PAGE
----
Why are vending machines so popular in Japan?
That Japan is one of the most amazing places in the world you know, and here we already show a singer being “swallowed” by microphones, 100 uniformed girls doing stunts and pancakes at the same time and even a strange establishment that provides services. cuddling for needy clients.
But here comes a new question: Why are there so many vending machines out there? In virtually every Japanese city you can find these little machines and they offer just about everything from tinned bread and bras to cigarettes and crepes. Known by the name of "jidouhanbaiki" or by the nickname "jihanki", it is not difficult to come across one anywhere you visit.
According to data released by the website of the Japanese National Tourism Organization, the country has the highest rate of vending machines by territorial extension of the planet, owning about 5.52 million of these objects. Narrating his experience in the Land of the Rising Sun, Kotaku correspondent Brian Ashcraft explained the reason for this eastern craze.
For all tastes
Although machines that sell different types of food are easy to find, there is also room for the most bizarre, some of which have already been used to trade hallucinogens and pirate devices. However, most offer cigarettes and drinks (hot, cold, soft drinks and alcohol). The first devices launched in the country, made available in 1888, sold only cigarettes.
During the 1960s, after Japan's boom after World War II, machines became even more popular and spread across the four corners of the country, thus producing a simple way for people to shop and shopkeepers. to distribute.
The land of Nippon is home to several world famous beverage brands, including Suntory, Itoen, Kirin, Calpis, etc. Since companies need a place to offer, the utensil becomes indispensable and extremely convenient - the same goes for tobacco manufacturers.
A different form of advertising
Vending machines have already become part of Japanese society and culture, so much so that they are used not only to popularize the product but also the companies themselves. Enjoying on the sides of the device, companies disclose the brand and catalog of available items. It's not at all difficult to find gadgets with anime figures, comics, video games and even famous characters from foreign books.
Some companies prefer to use the machines more for advertising than for selling their own goods. For example, they launched one that offered bras, but the idea did not work very well and became a laughing stock. However, the object served to disclose the brand name and attract the most “saidinho” audience.
The Society of Anonymous Sellers
One of the most different marketing methods in Japan is “unmanned sales”. They work like vending machines, but without them. It sounds complicated, but it's simple: The merchant rides a stall in the middle of the street, but is not present. The customer is expected to pick up the desired products and leave the cash counted. So there is no interaction between the two and everyone leaves happy. Would it work in Brazil?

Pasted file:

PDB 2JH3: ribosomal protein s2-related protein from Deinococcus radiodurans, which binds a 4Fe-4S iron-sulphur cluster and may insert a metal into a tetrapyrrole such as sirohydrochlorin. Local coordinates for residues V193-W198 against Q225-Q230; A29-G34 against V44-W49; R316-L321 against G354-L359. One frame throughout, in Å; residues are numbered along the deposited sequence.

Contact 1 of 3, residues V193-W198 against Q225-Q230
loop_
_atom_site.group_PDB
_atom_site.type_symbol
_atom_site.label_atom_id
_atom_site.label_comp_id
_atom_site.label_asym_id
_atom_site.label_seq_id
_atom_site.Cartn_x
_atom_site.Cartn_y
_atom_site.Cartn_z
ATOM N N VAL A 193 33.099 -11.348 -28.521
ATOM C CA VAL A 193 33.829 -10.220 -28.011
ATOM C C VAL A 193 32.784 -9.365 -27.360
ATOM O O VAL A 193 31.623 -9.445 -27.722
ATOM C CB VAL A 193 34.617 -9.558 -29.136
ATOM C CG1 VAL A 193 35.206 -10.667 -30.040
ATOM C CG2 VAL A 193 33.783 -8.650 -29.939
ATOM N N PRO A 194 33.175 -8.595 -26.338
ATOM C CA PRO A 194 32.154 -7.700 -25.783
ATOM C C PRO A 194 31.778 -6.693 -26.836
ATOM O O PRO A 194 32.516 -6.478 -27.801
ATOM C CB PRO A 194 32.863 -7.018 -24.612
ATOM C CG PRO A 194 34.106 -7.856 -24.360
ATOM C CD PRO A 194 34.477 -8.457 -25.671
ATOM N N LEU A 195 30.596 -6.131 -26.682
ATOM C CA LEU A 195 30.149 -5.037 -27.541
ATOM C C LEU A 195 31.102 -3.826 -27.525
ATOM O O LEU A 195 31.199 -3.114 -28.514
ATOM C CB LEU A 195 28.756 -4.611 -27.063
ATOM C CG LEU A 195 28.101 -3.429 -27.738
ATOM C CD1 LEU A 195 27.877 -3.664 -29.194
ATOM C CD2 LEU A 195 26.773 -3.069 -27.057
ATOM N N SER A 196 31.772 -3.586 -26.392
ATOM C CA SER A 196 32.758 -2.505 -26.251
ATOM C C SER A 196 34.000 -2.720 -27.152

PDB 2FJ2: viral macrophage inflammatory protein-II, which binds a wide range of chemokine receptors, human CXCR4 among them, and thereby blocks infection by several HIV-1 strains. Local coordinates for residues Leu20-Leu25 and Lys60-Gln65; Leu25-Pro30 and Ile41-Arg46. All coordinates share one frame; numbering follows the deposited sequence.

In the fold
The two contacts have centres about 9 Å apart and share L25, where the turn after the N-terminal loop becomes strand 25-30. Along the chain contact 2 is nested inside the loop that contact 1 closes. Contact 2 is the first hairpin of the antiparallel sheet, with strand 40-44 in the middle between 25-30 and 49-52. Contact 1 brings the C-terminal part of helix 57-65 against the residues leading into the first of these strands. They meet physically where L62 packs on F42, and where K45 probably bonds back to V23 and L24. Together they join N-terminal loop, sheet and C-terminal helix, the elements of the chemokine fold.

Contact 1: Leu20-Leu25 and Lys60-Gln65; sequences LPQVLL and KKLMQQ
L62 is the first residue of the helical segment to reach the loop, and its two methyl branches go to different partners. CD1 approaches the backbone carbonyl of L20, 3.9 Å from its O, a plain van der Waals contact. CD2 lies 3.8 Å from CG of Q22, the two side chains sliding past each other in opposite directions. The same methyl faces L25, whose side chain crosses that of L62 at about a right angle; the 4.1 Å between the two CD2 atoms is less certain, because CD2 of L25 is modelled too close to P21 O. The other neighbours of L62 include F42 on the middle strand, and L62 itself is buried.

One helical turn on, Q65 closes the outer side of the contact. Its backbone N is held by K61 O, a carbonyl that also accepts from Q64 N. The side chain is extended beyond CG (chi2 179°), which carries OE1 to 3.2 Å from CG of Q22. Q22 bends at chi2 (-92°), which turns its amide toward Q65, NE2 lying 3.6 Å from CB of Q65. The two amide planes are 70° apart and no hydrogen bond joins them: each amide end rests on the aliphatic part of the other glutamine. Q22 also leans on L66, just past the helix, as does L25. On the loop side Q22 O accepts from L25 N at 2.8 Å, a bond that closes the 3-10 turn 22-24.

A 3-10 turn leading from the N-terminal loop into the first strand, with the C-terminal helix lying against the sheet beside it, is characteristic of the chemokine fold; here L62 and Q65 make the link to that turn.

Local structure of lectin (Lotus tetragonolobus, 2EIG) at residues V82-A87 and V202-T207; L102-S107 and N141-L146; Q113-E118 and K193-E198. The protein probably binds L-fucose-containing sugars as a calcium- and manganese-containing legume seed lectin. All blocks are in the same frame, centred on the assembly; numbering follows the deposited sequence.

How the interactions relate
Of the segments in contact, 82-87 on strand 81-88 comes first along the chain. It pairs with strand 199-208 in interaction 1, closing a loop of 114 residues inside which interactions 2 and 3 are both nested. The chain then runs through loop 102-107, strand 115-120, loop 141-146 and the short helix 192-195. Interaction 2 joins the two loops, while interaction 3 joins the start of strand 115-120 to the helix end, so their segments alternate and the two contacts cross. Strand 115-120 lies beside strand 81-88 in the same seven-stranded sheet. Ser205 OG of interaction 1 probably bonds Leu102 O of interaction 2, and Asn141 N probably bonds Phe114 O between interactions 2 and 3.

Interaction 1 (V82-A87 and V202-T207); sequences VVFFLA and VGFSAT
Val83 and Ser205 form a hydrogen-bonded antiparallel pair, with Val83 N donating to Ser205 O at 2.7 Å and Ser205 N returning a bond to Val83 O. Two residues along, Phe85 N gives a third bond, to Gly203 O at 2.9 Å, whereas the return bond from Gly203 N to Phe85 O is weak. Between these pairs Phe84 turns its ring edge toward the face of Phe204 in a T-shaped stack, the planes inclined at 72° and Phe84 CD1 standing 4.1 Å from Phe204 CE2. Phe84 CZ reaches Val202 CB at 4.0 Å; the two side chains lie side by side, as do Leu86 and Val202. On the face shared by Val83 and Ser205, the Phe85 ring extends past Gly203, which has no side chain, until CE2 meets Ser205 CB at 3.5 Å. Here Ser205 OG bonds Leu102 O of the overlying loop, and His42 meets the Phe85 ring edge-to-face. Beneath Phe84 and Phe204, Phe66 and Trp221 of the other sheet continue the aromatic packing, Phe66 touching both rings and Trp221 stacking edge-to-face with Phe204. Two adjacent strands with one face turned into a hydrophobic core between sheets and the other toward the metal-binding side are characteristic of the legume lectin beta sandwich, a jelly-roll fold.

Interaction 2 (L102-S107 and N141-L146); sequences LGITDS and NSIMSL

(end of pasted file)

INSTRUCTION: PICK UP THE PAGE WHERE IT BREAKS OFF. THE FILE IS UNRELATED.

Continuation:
In general, these greengrocers distribute vegetables and are found inside. However, it is worth remembering that Japan is not the only one that owns this type of store, being possible to find them in several other places around the world. However, as the country has a very low crime rate, they are becoming increasingly common there.
The Preservation of Vending Machines
According to the Japanese National Tourism Organization, one of the main reasons for the large number of vending machines is the small amount of robberies, which allows them to be left in the open and rarely vandalized. However, this sometimes happens.
Also, since Japanese protests and demonstrations are rarely violent and end in robberies, the machines remain whole. Putting together the fact that they are always working and the Japanese are a shy people, most people use this acquisition method without any major problems.
The passion for technology also influences when choosing the method of electronic acquisition, as the latest devices are already equipped with weather forecasting services, events happening nearby and digital ads that are displayed on the screen itself.
However, the convenience of selling products and buying them more simply is one of the main factors that helped popularize machines. After all, it is much cheaper to market this way than to open a physical store. Also, while the large Japanese cities have rows upon rows of little machines, even in Shinto and Buddhist temples you can find copies of these objects.
Here in Brazil, we also have some models that distribute drinks, key chains, dolls and even books - especially in the subway - but in Terra do Sol Nascente the device is part of a true technological, commercial and entrepreneurial culture.